The Podium, the Pulpit, and the Republicans: How Presidential Candidates Use Religious Language in American Political Debate.

Author:Kaylor, Brian
Position::Book review
 
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The Podium, the Pulpit, and the Republicans: How Presidential Candidates Use Religious Language in American Political Debate. By Frederick Stecker. Santa Barbara, CA: Praeger, 2011. 229 pp.

As an Episcopalian minister with a doctorate from a seminary and an additional doctorate in psychoanalysis, Frederick Stecker appears well suited to analyze how politicians utilize religious rhetoric to influence electoral behaviors and citizens' perceptions of reality. At times, The Podium, the Pulpit, and the Republicans accomplishes this difficult, critical task. Stecker's book provides illuminating analytical insights, fascinating textual examples, and even some interesting personal anecdotes. However, the book gradually becomes mired in minutiae and simultaneously degrades into a journalism-style recounting of presidential debates. It is also undermined by underdeveloped arguments and methods as well as by a number of unsubstantiated claims and opinions.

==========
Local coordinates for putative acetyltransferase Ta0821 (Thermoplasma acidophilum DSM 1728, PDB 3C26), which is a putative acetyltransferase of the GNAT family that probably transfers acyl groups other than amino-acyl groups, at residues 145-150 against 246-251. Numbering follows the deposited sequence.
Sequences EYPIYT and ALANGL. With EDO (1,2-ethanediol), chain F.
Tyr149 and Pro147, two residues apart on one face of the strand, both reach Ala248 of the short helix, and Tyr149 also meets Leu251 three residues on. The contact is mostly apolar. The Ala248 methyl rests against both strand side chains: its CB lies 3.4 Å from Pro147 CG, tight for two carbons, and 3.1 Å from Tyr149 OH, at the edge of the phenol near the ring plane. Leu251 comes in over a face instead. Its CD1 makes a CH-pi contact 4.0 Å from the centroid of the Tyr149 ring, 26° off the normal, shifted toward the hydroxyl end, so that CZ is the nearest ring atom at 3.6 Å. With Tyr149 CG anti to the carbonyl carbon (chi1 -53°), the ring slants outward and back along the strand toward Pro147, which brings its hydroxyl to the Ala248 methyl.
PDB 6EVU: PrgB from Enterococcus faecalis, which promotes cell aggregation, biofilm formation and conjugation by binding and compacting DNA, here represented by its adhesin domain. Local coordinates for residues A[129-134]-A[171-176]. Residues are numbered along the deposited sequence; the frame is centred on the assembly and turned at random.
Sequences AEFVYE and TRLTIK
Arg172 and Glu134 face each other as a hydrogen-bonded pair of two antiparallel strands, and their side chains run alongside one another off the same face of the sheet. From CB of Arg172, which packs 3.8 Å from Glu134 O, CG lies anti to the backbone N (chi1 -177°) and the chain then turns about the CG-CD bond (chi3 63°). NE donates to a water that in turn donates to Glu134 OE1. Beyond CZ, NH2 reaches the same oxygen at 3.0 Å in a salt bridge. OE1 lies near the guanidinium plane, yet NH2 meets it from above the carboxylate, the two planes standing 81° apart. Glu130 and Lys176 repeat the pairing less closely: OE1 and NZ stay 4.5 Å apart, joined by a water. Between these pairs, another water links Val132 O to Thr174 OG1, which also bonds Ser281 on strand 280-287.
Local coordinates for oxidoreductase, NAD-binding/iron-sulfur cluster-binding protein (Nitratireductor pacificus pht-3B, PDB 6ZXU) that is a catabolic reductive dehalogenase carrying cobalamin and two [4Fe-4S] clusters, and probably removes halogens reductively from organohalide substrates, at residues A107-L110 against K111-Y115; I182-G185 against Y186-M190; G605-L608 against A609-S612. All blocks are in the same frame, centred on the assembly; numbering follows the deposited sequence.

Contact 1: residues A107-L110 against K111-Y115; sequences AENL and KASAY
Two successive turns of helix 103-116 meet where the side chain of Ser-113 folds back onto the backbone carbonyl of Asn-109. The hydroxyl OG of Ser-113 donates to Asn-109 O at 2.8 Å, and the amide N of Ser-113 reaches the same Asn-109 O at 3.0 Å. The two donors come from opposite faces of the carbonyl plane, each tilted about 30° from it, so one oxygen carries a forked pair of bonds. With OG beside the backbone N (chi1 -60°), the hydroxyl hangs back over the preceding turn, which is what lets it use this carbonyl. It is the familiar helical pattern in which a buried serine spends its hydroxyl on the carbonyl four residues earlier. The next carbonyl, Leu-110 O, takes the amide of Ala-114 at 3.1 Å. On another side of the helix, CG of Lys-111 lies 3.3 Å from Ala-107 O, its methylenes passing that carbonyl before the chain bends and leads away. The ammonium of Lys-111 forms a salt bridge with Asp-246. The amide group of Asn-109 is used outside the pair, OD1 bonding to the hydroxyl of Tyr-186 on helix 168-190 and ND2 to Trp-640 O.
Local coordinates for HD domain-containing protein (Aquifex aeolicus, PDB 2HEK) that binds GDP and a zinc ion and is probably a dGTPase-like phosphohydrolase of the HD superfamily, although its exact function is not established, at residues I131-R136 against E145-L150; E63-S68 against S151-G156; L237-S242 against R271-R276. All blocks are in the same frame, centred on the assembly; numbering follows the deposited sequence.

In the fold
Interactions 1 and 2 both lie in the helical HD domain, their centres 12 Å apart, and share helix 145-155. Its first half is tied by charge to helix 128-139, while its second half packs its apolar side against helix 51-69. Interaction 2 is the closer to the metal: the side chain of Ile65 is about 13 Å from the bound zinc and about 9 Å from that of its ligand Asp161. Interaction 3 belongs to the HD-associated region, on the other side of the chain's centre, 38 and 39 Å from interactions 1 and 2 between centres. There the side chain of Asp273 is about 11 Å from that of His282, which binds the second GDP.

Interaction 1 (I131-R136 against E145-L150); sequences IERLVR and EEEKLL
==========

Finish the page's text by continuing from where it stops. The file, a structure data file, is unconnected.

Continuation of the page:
Stecker grounds his analysis in linguist George Lakoff's notion of examining politics through the lens of familial metaphors--with conservatives following a "strict father" framework (which Stecker instead calls "strict parent" [p.2]) and liberals adopting a "nurturant parent" (p. 3) values system. The first chapter of the book provides an excellent summary for those unfamiliar with Lakoffs work on "moral politics" (p. 4). In part, Stecker uses such insights to explain the political success of President George W. Bush and Vice President Dick Cheney, in mobilizing voters through appeals to fear, as well as President Barack Obama's ability to inspire voters with his lofty rhetoric. The primary drawback to Stecker's use of Lakoff, however, is that such insights too rarely break into the narrative.

Chapters 2 to 4 offer the book's most in-depth analysis of religious-political figures and arguments. Stecker treats the reader with sections focusing on various individuals who helped spark the rise of the Religious Right, with particular attention given to Moral Majority cofounder Paul Weyrich, political direct mail pioneer Richard Viguerie, chief Equal Rights Amendment opponent Phyllis Schlafly, Christian Reconstruction leader R. J. Rushdoony, Left Behind author Tim LaHaye, Fellowship Foundation head Doug Coe, President Ronald Reagan, and then-Representative Newt Gingrich (prior to his 2012 presidential run). These sections provide a solid foundation for understanding key religious-political figures, their main...

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